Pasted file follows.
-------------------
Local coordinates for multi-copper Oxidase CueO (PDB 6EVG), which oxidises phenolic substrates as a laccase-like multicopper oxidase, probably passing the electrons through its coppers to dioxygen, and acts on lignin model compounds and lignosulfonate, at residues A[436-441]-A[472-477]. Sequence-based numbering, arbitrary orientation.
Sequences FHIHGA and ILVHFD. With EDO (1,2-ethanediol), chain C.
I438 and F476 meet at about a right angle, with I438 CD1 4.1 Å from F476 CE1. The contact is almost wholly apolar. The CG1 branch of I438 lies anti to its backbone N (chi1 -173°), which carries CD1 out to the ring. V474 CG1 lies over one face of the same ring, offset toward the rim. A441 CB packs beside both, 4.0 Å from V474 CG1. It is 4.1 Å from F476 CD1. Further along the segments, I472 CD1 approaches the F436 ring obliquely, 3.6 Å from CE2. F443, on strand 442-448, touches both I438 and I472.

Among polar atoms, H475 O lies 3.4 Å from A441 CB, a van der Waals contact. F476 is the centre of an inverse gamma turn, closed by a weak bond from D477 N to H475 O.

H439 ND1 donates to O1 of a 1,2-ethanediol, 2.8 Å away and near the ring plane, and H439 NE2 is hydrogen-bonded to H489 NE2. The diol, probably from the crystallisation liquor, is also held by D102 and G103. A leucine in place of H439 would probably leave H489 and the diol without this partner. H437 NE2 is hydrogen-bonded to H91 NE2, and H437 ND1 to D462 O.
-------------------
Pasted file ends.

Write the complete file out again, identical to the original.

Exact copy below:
Local coordinates for multi-copper Oxidase CueO (PDB 6EVG), which oxidises phenolic substrates as a laccase-like multicopper oxidase, probably passing the electrons through its coppers to dioxygen, and acts on lignin model compounds and lignosulfonate, at residues A[436-441]-A[472-477]. Sequence-based numbering, arbitrary orientation.
Sequences FHIHGA and ILVHFD. With EDO (1,2-ethanediol), chain C.
I438 and F476 meet at about a right angle, with I438 CD1 4.1 Å from F476 CE1. The contact is almost wholly apolar. The CG1 branch of I438 lies anti to its backbone N (chi1 -173°), which carries CD1 out to the ring. V474 CG1 lies over one face of the same ring, offset toward the rim. A441 CB packs beside both, 4.0 Å from V474 CG1. It is 4.1 Å from F476 CD1. Further along the segments, I472 CD1 approaches the F436 ring obliquely, 3.6 Å from CE2. F443, on strand 442-448, touches both I438 and I472.

Among polar atoms, H475 O lies 3.4 Å from A441 CB, a van der Waals contact. F476 is the centre of an inverse gamma turn, closed by a weak bond from D477 N to H475 O.

H439 ND1 donates to O1 of a 1,2-ethanediol, 2.8 Å away and near the ring plane, and H439 NE2 is hydrogen-bonded to H489 NE2. The diol, probably from the crystallisation liquor, is also held by D102 and G103. A leucine in place of H439 would probably leave H489 and the diol without this partner. H437 NE2 is hydrogen-bonded to H91 NE2, and H437 ND1 to D462 O.